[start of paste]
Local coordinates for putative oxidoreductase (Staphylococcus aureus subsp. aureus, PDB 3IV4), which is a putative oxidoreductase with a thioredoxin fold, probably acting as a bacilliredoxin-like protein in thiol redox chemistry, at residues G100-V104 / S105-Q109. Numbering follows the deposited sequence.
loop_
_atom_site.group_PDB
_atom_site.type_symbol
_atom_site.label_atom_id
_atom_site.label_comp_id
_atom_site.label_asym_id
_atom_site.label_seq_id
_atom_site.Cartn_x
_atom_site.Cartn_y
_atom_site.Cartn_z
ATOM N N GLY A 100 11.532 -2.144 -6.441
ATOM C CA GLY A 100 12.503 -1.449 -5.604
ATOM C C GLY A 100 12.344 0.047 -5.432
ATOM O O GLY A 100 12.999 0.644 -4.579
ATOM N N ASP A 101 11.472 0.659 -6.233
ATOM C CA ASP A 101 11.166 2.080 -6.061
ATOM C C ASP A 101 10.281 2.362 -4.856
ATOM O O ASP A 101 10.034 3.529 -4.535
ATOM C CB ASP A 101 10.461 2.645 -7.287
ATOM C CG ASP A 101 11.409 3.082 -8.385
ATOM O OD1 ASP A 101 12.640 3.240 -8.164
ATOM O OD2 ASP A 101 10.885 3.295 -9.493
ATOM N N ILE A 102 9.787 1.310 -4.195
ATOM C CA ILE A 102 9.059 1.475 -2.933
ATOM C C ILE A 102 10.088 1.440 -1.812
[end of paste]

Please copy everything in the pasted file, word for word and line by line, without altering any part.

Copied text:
Local coordinates for putative oxidoreductase (Staphylococcus aureus subsp. aureus, PDB 3IV4), which is a putative oxidoreductase with a thioredoxin fold, probably acting as a bacilliredoxin-like protein in thiol redox chemistry, at residues G100-V104 / S105-Q109. Numbering follows the deposited sequence.
loop_
_atom_site.group_PDB
_atom_site.type_symbol
_atom_site.label_atom_id
_atom_site.label_comp_id
_atom_site.label_asym_id
_atom_site.label_seq_id
_atom_site.Cartn_x
_atom_site.Cartn_y
_atom_site.Cartn_z
ATOM N N GLY A 100 11.532 -2.144 -6.441
ATOM C CA GLY A 100 12.503 -1.449 -5.604
ATOM C C GLY A 100 12.344 0.047 -5.432
ATOM O O GLY A 100 12.999 0.644 -4.579
ATOM N N ASP A 101 11.472 0.659 -6.233
ATOM C CA ASP A 101 11.166 2.080 -6.061
ATOM C C ASP A 101 10.281 2.362 -4.856
ATOM O O ASP A 101 10.034 3.529 -4.535
ATOM C CB ASP A 101 10.461 2.645 -7.287
ATOM C CG ASP A 101 11.409 3.082 -8.385
ATOM O OD1 ASP A 101 12.640 3.240 -8.164
ATOM O OD2 ASP A 101 10.885 3.295 -9.493
ATOM N N ILE A 102 9.787 1.310 -4.195
ATOM C CA ILE A 102 9.059 1.475 -2.933
ATOM C C ILE A 102 10.088 1.440 -1.812